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Separate but (Un)equal: Trans Bathroom Edition

October 7, 2013

Last week, I wrote an article that appeared on the Huffington Post, titled, The Coming Storm: ‘Controversial’ Transgender Stories. The point of the article was to highlight the beginning of what will surely be a long line of stories related to transgender kids in California over the next year, as AB1266 goes into effect.

Students of bigoted or ignorant parents will be pulled from classes, transgender children will become the scapegoat for a slew of nastiness, and most importantly: the media will continue to treat this as a “both sides have a valid point,” type of argument.

I’ve stopped participating in the comments sections of my articles as I’ve learned that most people are inflexible in their views and will only use participation of the author as an excuse to throw more weight behind their already insufferable opinions, however, I do still read the comments.

One common theme in the comments of that article was this: a lot of these so-called “progressive” minds (“Hey! I even voted ‘No’ on Prop 8!” – congrats, here’s a cookie) see no problem with going back to the “separate but equal” culture of Civil Rights era 1960s.

“Wouldn’t it be better if places had a separate transgender-only bathroom? This way, no would would feel uncomfortable.”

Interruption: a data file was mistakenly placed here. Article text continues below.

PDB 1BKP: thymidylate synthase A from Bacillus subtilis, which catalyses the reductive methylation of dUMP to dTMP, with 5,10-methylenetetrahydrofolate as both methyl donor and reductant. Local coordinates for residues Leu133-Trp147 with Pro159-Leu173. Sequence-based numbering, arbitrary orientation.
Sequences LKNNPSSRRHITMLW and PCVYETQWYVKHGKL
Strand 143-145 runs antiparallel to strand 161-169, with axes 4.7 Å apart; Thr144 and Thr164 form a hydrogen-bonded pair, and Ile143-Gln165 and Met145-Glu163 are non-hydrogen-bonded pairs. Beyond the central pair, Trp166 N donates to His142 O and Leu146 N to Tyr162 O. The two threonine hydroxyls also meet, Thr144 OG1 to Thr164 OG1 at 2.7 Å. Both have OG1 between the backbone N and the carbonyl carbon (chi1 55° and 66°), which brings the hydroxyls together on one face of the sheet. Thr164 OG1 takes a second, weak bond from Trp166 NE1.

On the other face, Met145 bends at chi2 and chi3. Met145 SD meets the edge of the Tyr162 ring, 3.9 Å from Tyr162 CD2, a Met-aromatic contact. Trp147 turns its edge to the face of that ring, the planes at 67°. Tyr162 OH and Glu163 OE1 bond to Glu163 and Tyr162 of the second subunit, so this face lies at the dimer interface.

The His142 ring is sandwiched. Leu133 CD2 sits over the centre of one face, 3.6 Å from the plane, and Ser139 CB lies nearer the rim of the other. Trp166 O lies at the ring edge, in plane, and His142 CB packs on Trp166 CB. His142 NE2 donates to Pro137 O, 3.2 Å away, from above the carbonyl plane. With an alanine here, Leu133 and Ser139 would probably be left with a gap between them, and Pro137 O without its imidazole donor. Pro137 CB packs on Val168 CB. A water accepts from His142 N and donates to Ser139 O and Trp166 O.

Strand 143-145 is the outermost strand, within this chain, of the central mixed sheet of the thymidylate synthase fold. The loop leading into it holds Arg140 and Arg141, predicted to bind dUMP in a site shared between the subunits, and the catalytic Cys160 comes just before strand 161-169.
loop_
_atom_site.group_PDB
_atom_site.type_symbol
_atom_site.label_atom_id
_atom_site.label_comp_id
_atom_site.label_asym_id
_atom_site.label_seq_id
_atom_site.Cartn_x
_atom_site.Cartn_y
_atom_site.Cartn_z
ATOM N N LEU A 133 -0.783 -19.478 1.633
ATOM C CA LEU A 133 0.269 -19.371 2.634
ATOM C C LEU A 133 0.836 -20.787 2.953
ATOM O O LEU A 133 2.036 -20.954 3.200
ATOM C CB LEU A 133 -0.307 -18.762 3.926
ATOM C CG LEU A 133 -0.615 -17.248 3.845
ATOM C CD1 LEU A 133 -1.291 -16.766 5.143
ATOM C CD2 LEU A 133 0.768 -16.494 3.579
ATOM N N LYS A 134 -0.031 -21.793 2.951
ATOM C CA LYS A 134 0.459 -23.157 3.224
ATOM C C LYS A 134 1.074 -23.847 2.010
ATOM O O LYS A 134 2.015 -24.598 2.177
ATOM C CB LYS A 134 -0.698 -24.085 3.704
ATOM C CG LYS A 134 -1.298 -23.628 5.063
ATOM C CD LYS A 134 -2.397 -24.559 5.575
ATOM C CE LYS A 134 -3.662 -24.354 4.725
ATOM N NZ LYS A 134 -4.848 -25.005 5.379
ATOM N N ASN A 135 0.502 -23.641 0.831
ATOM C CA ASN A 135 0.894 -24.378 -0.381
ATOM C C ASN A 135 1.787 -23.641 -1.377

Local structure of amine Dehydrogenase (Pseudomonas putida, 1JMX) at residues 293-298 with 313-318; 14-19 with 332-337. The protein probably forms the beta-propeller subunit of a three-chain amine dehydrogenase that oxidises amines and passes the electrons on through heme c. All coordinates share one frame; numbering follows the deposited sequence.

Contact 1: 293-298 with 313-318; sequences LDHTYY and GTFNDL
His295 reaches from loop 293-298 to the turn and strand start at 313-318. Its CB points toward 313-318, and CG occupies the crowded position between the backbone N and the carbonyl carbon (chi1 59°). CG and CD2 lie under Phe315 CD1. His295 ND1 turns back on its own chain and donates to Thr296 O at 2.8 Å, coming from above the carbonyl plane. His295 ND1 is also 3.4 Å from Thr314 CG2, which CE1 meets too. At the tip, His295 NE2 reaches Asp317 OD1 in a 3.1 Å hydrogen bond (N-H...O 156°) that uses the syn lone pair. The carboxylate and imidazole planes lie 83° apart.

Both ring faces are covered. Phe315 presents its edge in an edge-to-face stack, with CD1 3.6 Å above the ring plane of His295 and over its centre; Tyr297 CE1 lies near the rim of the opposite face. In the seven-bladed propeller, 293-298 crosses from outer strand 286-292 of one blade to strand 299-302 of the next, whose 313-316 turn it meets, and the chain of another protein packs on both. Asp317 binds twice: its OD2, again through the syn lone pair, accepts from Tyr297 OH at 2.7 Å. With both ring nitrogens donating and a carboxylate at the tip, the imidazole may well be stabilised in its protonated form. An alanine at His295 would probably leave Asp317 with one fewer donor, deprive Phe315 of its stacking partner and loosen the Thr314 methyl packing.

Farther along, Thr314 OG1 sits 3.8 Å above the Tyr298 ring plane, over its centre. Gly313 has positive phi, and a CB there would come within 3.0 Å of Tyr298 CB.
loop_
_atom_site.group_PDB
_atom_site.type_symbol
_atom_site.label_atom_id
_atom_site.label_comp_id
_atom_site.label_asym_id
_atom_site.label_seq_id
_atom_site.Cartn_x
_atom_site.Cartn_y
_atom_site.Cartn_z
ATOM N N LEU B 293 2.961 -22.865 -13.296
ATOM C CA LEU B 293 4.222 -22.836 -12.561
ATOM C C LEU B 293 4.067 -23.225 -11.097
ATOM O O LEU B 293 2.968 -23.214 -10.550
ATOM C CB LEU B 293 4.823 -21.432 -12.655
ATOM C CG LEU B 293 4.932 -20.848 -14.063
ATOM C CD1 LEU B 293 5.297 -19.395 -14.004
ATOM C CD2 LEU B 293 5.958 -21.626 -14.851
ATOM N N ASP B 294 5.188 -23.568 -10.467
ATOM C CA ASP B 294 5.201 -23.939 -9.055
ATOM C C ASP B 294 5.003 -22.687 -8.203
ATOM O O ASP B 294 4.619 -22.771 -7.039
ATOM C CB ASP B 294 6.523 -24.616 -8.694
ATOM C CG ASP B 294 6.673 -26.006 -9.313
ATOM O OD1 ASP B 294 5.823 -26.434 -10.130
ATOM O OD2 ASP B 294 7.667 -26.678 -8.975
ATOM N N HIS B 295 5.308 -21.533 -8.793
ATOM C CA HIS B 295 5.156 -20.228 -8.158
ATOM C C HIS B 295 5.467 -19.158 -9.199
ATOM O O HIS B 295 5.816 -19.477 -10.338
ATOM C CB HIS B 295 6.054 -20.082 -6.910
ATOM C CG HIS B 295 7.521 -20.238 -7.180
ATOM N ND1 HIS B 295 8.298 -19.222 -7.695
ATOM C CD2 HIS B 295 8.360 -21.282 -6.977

Well, sure, in theory, creating separate spaces to shield people from things that make them uncomfortable sounds like a reasonable way to keep the potentially inconvenienced feeling safe. Unfortunately, in practice, this isn’t how it works. See the below examples:

Much like segregation on the basis of race, segregation on the basis of gender identity creates a “separate but (un)equal” situation. I’m sure there were (and still are) white people who feel uncomfortable when in they’re put in a situation that includes people of color. Know what they have to do? They have to deal with it. We don’t have “whites only” water fountains, bathrooms, lunch counters, etc. anymore. We don’t cater to the irrationally afraid.

If someone suggested re-instituting race segregated spaces, it’s a safe bet that the vast majority of the internet would turn against them, condemning their actions as being based in bigotry.

You don’t see large, mainstream groups of people going after the Civil Rights Act of 1964, nor would some of these “I’m all for equality, but…” individuals stand by and watch the country slip back into segregation. Why? Because it’s generally understood that the human rights of one person come before another’s “discomfort.”

If you oppose the right to transgender people to have safe access to restrooms, you cannot, in good faith, call yourself anything but a hypocrite.

(Edit: of course, none of this is meant to imply that racism is a thing of the past. The point being made here was solely in regards to public accommodations regulations)

Another argument that tends to take hold in the comments sections of my articles is a case that children “shouldn’t have to be exposed to a trans person’s genitals.” I’m inclined to agree, but only if we broaden that. Children shouldn’t be exposed to anyone’s genitals.